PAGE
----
The Ultimate Hair Guide
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The Ultimate Hair Guide

Experts tell you how.

The Ultimate Hair Guide

Before you hit the salon  to clip your curls or color your locks, check out the must-know tips we culled from top experts.

Number-one tip for all hair types: Don't fight the natural texture of your hair. A good stylist will suggest a hundred ways to work beautifully with what you've got.

Curly Hair

What curly-haired women must know...

  • Think about shrinkage before getting your locks chopped: Subtract a half inch from the measurement you think you want your stylist to cut.
  • Layers should be cut in randomly, not in large chunks, to avoid a bowl-cut look.
  • Be wary of a scissors-happy stylist: Thinning shears should be used only to reduce bulk, not to cut length all over.

The Long and Short of It

Trimming long hair may seem like you're defeating the purpose of growing it out, but remember, those ends have been around for quite some time, so chop off 1/2 inch to an inch every six weeks or so to keep hair looking healthy.

When it comes to talking to your stylist about going short, consider these questions: Do you want your ears to show or stay covered? What about bangs? Do you want the overall shape to be soft and round, or highly textured and piecey (best cut with a razor rather than scissors)?

And even if you go for a no-daily-maintenance short do, you're not completely off the hook--frequent trims are a must.

Perfectly Blunt

There are many variations of this basic straight cut. Here's how to salon-speak your way to the bob you want.

Here's what you'll get if you ask for:

  • Beveling: An angled edge that helps hair roll under.
  • Undercutting: Short pieces under longer ones to create fullness.
  • Point-cutting: Wisps cut at the bottom and around the face to add softness.

Coloring Your Hair

Whether you want to go blond, red or brunette, your colorist should assess your skin tone, eye color and natural hair color to mix up the best shade for you.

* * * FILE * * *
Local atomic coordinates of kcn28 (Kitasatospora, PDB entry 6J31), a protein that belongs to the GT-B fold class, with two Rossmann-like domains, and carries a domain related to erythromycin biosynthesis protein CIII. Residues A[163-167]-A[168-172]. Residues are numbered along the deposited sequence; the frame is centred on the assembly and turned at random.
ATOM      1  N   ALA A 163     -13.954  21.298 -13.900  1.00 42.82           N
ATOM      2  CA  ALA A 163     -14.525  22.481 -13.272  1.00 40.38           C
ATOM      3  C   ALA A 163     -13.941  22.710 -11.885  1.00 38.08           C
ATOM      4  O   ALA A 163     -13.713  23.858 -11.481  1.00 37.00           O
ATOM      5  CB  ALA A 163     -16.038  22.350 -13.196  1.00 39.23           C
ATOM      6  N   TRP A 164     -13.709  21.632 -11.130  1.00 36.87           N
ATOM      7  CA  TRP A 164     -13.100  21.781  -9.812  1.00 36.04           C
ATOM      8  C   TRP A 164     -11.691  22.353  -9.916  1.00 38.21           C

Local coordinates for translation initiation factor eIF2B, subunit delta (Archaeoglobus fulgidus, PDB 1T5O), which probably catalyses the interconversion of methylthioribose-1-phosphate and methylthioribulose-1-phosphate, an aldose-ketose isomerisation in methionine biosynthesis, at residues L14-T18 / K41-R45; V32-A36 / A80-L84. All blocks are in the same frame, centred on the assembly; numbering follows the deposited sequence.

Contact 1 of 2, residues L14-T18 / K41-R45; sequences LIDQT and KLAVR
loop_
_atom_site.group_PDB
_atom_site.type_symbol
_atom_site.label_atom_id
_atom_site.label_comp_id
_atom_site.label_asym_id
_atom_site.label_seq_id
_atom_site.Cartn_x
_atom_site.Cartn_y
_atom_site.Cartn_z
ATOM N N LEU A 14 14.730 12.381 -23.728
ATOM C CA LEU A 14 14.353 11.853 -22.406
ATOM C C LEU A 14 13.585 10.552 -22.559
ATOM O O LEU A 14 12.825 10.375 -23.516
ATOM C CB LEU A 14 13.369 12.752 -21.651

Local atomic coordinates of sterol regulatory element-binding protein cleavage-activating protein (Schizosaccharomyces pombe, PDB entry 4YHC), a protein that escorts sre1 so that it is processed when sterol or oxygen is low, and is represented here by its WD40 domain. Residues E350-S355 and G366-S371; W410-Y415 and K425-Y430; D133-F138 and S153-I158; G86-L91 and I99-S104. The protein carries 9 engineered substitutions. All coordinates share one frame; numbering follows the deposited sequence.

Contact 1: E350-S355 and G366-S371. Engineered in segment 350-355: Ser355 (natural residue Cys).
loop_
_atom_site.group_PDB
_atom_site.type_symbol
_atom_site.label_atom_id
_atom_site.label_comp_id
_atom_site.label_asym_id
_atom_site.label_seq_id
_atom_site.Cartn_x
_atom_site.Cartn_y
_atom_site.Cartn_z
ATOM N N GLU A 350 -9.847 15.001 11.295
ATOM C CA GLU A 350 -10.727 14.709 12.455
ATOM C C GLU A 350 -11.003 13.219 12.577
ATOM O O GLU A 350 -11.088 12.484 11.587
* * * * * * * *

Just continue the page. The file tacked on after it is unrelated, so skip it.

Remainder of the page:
Want to find out first-hand if blonds really have more fun? When selecting a shade, take your skin tone into account. Olive-skinned? Stick with warm, golden shades. Ruddy complexion? Then opt for a mix of a golden blond with a pale blond.

When you want to add highlights to your hair, partial highlights (just the top and front) impart a natural, sun-kissed look; full head highlights (includes underneath for when you pull your hair back) give an even, uniform appearance.

If your stylist uses foils to highlight, it's inevitable that as your ends grow, they will become a different shade from the new highlights. A simple way to keep each strand well blended: Ask your stylist to apply lowlights every other visit. Or ask about baliage, a freehand painting technique that won't give you the root regrowth line that results from highlighting with foils.

No haircolor fades faster than red, so along with the fabulous, fun shade comes a fair amount of upkeep. The Rx for red locks? Choose a hue with a hint of brown (which penetrates hair better), and use a color-extending shampoo between visits.

If you're a natural brunette who wants to go darker, choose an allover rich brown shade; to go lighter, caramel or honey-colored highlights do the trick best. If you're covering first grays with a dark haircolor, have your stylist add a bit of highlighting at the roots to mask regrowth.